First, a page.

story to find out more.
Phillip Klesius gives catfish feed that has been supplemented with vaccine at
the Aquatic Animal Health Research Unit in Auburn, Ala. Click the image for
more information about it.
New Fish Vaccines Developed by ARS
By Marty Clark
May 5, 2005
Two new fish vaccines developed by Agricultural Research Service (ARS)
scientists could save producers millions of dollars while lowering costs to
Two immersion-applied, modified live vaccines for farm-raised catfish
and other species have been developed at the ARS
Animal Health Research Unit in Auburn, Ala., and at a unit branch in
Fish are susceptible to diseases and need vaccines, but it's not easy
to inject fish. So scientists try to develop vaccines that can be administered
by immersion in water.
The two vaccines, which provide protection against Flavobacterium
columnare, have been developed by ARS, and each works differently. One
vaccine, developed by ARS microbiologist
A. Shoemaker at Auburn, is effective and has been field tested by
Intervet, Inc., Millsboro, Del. This
modified live vaccine cannot cause disease, but can persist long enough to
The other vaccine, developed by ARS molecular biologist
Bader at Auburn, does not allow a pathogen to colonize, yet allows enough
pathogen to persist for immunity to develop. F. columnare, the second
leading cause of catfish fatality, also affects many other fish species.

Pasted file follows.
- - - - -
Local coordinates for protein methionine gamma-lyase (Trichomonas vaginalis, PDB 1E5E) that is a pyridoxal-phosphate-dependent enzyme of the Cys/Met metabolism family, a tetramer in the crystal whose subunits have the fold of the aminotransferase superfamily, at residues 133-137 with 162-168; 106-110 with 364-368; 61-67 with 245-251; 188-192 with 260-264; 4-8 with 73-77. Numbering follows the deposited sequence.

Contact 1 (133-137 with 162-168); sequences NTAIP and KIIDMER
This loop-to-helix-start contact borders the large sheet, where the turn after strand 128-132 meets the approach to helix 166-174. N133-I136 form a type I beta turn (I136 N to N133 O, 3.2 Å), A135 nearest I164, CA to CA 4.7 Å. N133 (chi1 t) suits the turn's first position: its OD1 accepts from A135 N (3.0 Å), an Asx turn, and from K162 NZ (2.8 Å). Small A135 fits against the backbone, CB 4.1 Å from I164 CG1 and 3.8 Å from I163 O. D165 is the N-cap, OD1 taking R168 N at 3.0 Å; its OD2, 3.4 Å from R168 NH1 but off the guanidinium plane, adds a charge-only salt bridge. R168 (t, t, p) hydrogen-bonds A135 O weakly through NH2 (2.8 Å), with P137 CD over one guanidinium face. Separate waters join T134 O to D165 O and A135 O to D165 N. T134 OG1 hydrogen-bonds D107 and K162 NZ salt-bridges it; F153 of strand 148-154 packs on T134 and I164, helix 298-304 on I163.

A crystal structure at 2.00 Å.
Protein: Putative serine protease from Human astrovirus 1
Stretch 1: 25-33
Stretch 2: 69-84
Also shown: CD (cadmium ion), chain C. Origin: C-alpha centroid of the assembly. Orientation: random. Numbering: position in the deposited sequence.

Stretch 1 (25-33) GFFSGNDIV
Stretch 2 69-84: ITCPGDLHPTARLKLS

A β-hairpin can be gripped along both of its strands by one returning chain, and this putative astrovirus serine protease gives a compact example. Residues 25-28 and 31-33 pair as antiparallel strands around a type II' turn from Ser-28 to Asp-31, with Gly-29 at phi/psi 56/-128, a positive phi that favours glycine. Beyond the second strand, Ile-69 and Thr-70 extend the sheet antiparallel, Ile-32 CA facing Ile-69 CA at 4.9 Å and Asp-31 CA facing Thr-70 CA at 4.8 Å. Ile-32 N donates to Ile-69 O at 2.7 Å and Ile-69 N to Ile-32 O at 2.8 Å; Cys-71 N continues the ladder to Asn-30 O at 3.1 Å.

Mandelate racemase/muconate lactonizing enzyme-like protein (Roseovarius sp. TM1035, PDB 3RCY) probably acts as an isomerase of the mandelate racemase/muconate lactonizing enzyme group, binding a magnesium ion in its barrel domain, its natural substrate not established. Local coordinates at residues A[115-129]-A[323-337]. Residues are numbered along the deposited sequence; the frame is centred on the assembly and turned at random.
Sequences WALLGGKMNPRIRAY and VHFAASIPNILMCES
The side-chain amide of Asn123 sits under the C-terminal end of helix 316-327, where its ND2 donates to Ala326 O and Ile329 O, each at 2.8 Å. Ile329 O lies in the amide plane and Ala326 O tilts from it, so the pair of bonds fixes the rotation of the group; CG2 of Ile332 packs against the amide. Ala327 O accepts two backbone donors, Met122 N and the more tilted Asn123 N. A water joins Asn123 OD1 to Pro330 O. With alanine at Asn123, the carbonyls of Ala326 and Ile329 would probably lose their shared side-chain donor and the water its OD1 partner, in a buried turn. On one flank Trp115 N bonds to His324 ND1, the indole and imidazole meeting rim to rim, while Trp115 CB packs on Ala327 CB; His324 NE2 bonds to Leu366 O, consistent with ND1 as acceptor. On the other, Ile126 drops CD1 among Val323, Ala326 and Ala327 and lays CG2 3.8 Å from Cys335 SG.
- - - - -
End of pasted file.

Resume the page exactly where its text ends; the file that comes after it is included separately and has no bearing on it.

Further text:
Two types of bacteria causing worldwide problems, Streptococcus
iniae and Streptococcus algalactiae, are being treated with killed
vaccines. Both bacteria cause streptococcal disease, but antibiotics do not
work well against them. Killed vaccines, done by injection, are not as
efficient as immersion, but research leader
H. Klesius, a microbiologist at Auburn, believes research will produce an
immersion vaccine for these Streptococcus bacteria.
Evans, an aquatic pathologist with ARS in Chestertown, has worked on
several vaccines and developed a modified live vaccine for treating
Edwardsiella tarda, another disease affecting several species. E.
tarda is both costly and a nuisance, since fish processors must shut down
and disinfect entire production lines. This fish pathogen is also a human
pathogen transmissible through skin punctures and ingestion of contaminated
about the research in the May issue of Agricultural Research
ARS is the U.S. Department of
Agriculture's chief in-house scientific research agency.